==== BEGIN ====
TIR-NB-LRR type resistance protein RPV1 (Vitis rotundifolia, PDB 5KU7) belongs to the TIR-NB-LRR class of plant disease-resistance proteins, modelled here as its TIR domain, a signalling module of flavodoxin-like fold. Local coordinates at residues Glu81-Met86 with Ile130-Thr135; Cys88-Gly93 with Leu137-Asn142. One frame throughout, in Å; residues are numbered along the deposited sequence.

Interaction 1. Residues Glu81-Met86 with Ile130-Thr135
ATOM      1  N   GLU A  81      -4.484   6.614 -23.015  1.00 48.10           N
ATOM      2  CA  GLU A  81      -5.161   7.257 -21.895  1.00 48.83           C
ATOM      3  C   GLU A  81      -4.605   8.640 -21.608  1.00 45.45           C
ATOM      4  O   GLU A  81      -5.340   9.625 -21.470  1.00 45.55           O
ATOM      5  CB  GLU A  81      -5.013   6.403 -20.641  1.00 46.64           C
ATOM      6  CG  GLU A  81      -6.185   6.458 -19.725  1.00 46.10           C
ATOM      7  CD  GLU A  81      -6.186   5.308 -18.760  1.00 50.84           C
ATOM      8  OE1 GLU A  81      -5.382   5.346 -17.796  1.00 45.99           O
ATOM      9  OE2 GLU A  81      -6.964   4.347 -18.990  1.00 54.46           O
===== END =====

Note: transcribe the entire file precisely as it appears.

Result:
TIR-NB-LRR type resistance protein RPV1 (Vitis rotundifolia, PDB 5KU7) belongs to the TIR-NB-LRR class of plant disease-resistance proteins, modelled here as its TIR domain, a signalling module of flavodoxin-like fold. Local coordinates at residues Glu81-Met86 with Ile130-Thr135; Cys88-Gly93 with Leu137-Asn142. One frame throughout, in Å; residues are numbered along the deposited sequence.

Interaction 1. Residues Glu81-Met86 with Ile130-Thr135
ATOM      1  N   GLU A  81      -4.484   6.614 -23.015  1.00 48.10           N
ATOM      2  CA  GLU A  81      -5.161   7.257 -21.895  1.00 48.83           C
ATOM      3  C   GLU A  81      -4.605   8.640 -21.608  1.00 45.45           C
ATOM      4  O   GLU A  81      -5.340   9.625 -21.470  1.00 45.55           O
ATOM      5  CB  GLU A  81      -5.013   6.403 -20.641  1.00 46.64           C
ATOM      6  CG  GLU A  81      -6.185   6.458 -19.725  1.00 46.10           C
ATOM      7  CD  GLU A  81      -6.186   5.308 -18.760  1.00 50.84           C
ATOM      8  OE1 GLU A  81      -5.382   5.346 -17.796  1.00 45.99           O
ATOM      9  OE2 GLU A  81      -6.964   4.347 -18.990  1.00 54.46           O